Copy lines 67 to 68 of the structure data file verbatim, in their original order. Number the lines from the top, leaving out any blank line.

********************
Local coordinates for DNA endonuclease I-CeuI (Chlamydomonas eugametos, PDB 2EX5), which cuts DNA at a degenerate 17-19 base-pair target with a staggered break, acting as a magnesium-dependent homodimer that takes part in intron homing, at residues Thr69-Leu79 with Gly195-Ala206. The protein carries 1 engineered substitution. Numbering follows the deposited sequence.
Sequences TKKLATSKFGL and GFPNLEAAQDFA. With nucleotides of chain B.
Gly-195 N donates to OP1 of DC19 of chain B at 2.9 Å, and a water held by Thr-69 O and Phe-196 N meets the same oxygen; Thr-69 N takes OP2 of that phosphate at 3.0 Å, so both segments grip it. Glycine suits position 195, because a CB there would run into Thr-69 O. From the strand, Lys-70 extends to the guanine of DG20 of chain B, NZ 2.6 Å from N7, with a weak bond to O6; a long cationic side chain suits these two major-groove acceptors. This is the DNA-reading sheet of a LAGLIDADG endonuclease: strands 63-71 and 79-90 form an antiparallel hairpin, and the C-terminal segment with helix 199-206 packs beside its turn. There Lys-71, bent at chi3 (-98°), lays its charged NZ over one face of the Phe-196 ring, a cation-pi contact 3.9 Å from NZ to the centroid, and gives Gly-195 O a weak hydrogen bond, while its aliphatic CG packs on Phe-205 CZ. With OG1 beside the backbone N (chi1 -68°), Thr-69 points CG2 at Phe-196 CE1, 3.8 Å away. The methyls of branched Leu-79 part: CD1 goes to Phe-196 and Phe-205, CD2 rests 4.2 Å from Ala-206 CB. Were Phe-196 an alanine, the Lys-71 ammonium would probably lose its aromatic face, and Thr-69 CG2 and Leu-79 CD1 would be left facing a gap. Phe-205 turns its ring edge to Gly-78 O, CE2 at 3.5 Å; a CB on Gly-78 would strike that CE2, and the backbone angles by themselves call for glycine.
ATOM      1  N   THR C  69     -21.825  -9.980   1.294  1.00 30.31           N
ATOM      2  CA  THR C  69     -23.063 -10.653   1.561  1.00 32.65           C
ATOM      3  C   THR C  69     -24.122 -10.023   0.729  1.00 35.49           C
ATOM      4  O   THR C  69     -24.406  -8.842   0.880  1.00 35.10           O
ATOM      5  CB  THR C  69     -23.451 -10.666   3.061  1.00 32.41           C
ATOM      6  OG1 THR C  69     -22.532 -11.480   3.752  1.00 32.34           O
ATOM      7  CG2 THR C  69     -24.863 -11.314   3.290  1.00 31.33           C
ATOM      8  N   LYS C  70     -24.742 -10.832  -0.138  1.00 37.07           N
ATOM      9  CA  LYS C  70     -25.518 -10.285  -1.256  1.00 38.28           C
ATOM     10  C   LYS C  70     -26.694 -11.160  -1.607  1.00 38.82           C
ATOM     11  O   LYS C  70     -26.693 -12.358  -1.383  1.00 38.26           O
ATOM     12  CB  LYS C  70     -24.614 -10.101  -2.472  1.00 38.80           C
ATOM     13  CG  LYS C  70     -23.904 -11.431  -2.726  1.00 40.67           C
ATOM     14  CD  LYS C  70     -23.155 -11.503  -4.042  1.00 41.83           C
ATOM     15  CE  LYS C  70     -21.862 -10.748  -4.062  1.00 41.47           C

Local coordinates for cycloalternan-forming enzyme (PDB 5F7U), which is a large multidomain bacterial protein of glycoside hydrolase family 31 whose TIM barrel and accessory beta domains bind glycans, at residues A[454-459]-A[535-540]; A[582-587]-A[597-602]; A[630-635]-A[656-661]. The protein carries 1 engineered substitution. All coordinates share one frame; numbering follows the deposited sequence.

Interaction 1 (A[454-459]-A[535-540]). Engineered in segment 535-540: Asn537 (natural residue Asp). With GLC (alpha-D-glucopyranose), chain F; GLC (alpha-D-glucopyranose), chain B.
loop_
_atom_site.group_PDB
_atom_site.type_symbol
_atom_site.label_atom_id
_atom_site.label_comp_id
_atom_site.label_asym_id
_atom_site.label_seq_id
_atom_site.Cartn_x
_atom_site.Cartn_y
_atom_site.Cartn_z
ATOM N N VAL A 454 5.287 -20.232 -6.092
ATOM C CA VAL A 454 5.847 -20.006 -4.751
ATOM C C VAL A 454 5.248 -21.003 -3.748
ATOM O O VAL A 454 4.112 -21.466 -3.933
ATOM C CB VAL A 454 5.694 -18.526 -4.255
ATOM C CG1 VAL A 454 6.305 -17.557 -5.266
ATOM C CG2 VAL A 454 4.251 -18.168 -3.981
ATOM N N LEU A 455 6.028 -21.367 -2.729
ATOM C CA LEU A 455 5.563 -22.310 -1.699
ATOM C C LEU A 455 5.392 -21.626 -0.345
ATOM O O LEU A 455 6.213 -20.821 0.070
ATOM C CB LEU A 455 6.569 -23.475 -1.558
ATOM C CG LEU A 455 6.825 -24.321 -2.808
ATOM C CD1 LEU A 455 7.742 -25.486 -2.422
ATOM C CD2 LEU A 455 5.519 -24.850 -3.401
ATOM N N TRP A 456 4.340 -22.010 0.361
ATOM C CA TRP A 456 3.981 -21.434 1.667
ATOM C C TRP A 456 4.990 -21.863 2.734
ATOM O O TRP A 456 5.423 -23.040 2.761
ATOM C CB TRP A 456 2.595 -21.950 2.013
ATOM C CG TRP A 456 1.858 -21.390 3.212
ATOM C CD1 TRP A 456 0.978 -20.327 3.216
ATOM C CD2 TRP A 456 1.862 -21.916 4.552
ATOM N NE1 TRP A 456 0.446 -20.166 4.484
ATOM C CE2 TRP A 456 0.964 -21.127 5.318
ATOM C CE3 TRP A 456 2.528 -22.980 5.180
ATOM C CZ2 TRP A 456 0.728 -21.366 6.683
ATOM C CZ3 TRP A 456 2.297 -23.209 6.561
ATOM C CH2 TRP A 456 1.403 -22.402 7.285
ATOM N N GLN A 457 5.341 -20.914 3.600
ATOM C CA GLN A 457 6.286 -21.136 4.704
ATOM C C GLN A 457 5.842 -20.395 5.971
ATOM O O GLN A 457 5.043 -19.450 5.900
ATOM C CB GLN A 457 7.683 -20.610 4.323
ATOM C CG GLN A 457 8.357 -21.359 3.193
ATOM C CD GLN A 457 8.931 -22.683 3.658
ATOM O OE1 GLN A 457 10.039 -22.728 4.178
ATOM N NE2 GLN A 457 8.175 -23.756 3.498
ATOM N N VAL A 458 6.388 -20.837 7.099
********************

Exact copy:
ATOM O OE1 GLN A 457 10.039 -22.728 4.178
ATOM N NE2 GLN A 457 8.175 -23.756 3.498